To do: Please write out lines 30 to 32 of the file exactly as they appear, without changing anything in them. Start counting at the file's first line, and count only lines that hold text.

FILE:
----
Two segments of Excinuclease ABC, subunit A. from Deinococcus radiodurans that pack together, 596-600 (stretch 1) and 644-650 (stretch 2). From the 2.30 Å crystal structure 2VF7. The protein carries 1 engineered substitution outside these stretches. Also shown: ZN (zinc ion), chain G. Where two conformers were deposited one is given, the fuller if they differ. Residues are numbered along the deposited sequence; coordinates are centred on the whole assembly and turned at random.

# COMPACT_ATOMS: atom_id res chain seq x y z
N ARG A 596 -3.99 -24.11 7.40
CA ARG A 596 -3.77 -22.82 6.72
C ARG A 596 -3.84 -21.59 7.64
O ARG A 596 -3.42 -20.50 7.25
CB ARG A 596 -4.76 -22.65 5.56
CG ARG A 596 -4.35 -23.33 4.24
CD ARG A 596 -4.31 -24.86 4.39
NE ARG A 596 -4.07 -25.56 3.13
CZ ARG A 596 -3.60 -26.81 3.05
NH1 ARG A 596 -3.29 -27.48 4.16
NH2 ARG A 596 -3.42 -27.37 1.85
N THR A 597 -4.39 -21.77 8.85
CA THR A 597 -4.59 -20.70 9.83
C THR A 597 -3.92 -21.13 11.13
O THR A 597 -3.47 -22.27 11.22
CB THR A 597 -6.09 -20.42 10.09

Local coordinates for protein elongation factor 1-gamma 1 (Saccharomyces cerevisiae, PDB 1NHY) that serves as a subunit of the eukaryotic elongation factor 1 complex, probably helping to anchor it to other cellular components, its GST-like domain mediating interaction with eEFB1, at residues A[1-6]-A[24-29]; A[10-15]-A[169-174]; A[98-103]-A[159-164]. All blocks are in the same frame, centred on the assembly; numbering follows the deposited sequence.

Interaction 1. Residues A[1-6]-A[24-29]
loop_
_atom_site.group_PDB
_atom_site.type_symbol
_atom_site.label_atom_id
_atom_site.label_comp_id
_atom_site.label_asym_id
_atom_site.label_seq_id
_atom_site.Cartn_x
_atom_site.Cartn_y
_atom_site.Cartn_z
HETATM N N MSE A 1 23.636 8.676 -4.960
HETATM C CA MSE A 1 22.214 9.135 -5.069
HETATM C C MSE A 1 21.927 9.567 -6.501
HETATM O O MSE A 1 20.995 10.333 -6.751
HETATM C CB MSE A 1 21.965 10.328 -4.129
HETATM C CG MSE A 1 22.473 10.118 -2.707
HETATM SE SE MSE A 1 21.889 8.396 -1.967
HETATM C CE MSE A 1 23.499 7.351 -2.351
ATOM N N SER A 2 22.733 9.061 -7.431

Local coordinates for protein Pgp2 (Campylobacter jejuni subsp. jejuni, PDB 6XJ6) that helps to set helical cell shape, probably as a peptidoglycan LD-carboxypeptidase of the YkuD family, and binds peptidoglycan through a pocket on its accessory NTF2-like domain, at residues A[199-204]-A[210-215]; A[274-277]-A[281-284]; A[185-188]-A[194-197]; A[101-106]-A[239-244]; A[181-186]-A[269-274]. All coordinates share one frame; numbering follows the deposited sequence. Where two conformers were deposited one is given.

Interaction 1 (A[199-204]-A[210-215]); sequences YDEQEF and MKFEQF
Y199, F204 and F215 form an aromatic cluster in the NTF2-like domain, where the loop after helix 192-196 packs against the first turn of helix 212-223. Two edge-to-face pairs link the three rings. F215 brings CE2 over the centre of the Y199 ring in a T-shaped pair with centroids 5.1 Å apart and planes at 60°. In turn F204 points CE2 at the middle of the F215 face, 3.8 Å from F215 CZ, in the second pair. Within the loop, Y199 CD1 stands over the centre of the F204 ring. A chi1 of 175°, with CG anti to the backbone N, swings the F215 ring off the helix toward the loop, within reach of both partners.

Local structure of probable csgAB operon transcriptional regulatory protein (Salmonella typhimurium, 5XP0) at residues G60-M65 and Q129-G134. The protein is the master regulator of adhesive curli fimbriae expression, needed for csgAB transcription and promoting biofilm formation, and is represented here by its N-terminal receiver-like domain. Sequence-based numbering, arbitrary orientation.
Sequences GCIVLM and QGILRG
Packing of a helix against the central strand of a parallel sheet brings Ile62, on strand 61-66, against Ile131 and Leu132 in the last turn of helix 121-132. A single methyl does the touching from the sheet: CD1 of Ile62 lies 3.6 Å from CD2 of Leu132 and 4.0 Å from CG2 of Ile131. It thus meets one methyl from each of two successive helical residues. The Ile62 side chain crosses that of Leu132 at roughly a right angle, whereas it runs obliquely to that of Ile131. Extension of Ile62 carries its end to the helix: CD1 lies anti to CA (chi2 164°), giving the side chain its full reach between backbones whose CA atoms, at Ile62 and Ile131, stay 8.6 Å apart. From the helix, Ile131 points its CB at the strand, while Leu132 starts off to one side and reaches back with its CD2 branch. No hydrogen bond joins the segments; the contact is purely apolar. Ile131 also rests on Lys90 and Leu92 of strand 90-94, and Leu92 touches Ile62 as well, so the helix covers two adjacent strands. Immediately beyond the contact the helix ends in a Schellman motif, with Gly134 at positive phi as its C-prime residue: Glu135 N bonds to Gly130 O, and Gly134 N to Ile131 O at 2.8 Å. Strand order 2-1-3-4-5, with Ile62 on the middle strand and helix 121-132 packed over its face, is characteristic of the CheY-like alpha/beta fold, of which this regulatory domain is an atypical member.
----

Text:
_atom_site.Cartn_z
HETATM N N MSE A 1 23.636 8.676 -4.960
HETATM C CA MSE A 1 22.214 9.135 -5.069